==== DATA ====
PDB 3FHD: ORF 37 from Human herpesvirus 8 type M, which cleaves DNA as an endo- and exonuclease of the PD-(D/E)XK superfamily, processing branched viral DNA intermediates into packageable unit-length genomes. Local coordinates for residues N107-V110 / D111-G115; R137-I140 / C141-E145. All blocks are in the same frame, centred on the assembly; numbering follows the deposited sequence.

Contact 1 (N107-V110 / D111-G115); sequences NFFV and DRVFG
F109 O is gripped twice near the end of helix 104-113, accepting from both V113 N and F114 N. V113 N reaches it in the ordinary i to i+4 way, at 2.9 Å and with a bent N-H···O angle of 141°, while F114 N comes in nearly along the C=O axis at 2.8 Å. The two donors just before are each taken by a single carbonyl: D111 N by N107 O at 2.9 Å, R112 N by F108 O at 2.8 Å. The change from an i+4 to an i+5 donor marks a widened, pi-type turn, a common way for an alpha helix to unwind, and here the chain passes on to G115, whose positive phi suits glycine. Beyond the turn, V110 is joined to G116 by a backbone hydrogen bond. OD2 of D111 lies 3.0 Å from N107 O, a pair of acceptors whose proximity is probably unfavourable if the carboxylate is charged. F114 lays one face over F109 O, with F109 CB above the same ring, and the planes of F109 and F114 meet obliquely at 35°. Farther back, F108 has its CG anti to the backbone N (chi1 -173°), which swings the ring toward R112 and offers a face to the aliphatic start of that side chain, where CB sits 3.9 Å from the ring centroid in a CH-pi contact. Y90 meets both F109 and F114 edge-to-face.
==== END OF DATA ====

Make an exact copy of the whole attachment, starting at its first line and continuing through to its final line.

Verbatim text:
PDB 3FHD: ORF 37 from Human herpesvirus 8 type M, which cleaves DNA as an endo- and exonuclease of the PD-(D/E)XK superfamily, processing branched viral DNA intermediates into packageable unit-length genomes. Local coordinates for residues N107-V110 / D111-G115; R137-I140 / C141-E145. All blocks are in the same frame, centred on the assembly; numbering follows the deposited sequence.

Contact 1 (N107-V110 / D111-G115); sequences NFFV and DRVFG
F109 O is gripped twice near the end of helix 104-113, accepting from both V113 N and F114 N. V113 N reaches it in the ordinary i to i+4 way, at 2.9 Å and with a bent N-H···O angle of 141°, while F114 N comes in nearly along the C=O axis at 2.8 Å. The two donors just before are each taken by a single carbonyl: D111 N by N107 O at 2.9 Å, R112 N by F108 O at 2.8 Å. The change from an i+4 to an i+5 donor marks a widened, pi-type turn, a common way for an alpha helix to unwind, and here the chain passes on to G115, whose positive phi suits glycine. Beyond the turn, V110 is joined to G116 by a backbone hydrogen bond. OD2 of D111 lies 3.0 Å from N107 O, a pair of acceptors whose proximity is probably unfavourable if the carboxylate is charged. F114 lays one face over F109 O, with F109 CB above the same ring, and the planes of F109 and F114 meet obliquely at 35°. Farther back, F108 has its CG anti to the backbone N (chi1 -173°), which swings the ring toward R112 and offers a face to the aliphatic start of that side chain, where CB sits 3.9 Å from the ring centroid in a CH-pi contact. Y90 meets both F109 and F114 edge-to-face.